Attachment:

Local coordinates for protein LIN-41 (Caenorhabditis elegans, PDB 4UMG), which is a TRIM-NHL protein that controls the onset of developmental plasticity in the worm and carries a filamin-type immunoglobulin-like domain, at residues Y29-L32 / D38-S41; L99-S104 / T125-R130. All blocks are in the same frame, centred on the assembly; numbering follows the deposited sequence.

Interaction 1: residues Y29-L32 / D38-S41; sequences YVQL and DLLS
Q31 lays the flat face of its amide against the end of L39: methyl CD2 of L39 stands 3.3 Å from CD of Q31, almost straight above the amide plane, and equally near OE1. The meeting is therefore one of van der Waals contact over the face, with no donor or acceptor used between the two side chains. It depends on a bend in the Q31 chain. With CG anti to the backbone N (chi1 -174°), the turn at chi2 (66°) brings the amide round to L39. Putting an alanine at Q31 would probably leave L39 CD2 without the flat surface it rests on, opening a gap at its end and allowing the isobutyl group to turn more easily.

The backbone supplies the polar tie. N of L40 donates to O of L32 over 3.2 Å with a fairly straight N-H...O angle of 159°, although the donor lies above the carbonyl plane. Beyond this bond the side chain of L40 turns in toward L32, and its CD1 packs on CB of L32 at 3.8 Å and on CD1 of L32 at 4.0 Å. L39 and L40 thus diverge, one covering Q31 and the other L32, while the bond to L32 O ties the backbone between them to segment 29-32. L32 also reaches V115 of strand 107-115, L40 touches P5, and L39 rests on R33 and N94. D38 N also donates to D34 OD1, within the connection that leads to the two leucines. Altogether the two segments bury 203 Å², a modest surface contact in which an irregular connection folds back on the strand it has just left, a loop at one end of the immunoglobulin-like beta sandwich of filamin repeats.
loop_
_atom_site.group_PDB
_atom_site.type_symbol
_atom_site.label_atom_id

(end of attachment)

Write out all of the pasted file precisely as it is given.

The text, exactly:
Local coordinates for protein LIN-41 (Caenorhabditis elegans, PDB 4UMG), which is a TRIM-NHL protein that controls the onset of developmental plasticity in the worm and carries a filamin-type immunoglobulin-like domain, at residues Y29-L32 / D38-S41; L99-S104 / T125-R130. All blocks are in the same frame, centred on the assembly; numbering follows the deposited sequence.

Interaction 1: residues Y29-L32 / D38-S41; sequences YVQL and DLLS
Q31 lays the flat face of its amide against the end of L39: methyl CD2 of L39 stands 3.3 Å from CD of Q31, almost straight above the amide plane, and equally near OE1. The meeting is therefore one of van der Waals contact over the face, with no donor or acceptor used between the two side chains. It depends on a bend in the Q31 chain. With CG anti to the backbone N (chi1 -174°), the turn at chi2 (66°) brings the amide round to L39. Putting an alanine at Q31 would probably leave L39 CD2 without the flat surface it rests on, opening a gap at its end and allowing the isobutyl group to turn more easily.

The backbone supplies the polar tie. N of L40 donates to O of L32 over 3.2 Å with a fairly straight N-H...O angle of 159°, although the donor lies above the carbonyl plane. Beyond this bond the side chain of L40 turns in toward L32, and its CD1 packs on CB of L32 at 3.8 Å and on CD1 of L32 at 4.0 Å. L39 and L40 thus diverge, one covering Q31 and the other L32, while the bond to L32 O ties the backbone between them to segment 29-32. L32 also reaches V115 of strand 107-115, L40 touches P5, and L39 rests on R33 and N94. D38 N also donates to D34 OD1, within the connection that leads to the two leucines. Altogether the two segments bury 203 Å², a modest surface contact in which an irregular connection folds back on the strand it has just left, a loop at one end of the immunoglobulin-like beta sandwich of filamin repeats.
loop_
_atom_site.group_PDB
_atom_site.type_symbol
_atom_site.label_atom_id